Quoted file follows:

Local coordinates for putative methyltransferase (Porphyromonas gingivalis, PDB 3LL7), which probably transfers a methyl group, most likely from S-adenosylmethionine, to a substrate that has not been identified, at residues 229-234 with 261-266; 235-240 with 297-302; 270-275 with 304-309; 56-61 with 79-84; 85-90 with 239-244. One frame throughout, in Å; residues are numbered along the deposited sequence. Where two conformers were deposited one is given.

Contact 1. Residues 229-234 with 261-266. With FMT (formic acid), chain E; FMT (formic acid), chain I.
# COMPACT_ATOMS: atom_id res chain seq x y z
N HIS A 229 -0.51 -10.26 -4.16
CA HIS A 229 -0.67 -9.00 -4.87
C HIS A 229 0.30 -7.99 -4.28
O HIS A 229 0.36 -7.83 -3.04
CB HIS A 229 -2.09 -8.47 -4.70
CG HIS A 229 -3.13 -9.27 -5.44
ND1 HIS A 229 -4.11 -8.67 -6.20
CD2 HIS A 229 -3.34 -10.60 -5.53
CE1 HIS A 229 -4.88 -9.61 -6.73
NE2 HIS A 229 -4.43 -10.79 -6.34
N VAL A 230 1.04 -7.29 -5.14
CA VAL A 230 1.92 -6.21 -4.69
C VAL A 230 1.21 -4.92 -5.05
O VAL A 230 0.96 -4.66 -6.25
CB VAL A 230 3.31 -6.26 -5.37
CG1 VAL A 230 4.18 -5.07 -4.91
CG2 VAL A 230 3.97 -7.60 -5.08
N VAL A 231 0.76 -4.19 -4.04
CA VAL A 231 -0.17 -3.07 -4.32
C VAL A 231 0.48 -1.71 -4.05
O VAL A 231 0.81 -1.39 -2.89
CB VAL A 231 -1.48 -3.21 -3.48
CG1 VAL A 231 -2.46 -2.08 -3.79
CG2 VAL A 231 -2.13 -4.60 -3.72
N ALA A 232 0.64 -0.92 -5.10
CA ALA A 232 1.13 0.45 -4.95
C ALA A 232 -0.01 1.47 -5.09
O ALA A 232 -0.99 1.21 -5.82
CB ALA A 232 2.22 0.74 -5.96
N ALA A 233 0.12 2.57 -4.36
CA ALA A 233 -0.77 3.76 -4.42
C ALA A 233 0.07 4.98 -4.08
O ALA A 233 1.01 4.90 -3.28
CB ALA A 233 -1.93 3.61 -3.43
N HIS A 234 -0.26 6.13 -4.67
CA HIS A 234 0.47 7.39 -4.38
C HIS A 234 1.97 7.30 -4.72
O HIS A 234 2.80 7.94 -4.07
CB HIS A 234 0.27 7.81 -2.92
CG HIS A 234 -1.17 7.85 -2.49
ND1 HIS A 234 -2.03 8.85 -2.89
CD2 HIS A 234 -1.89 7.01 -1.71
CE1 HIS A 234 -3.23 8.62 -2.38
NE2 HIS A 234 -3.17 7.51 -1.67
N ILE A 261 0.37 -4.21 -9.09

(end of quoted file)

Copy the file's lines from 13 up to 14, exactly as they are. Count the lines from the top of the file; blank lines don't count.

NE2 HIS A 229 -4.43 -10.79 -6.34
N VAL A 230 1.04 -7.29 -5.14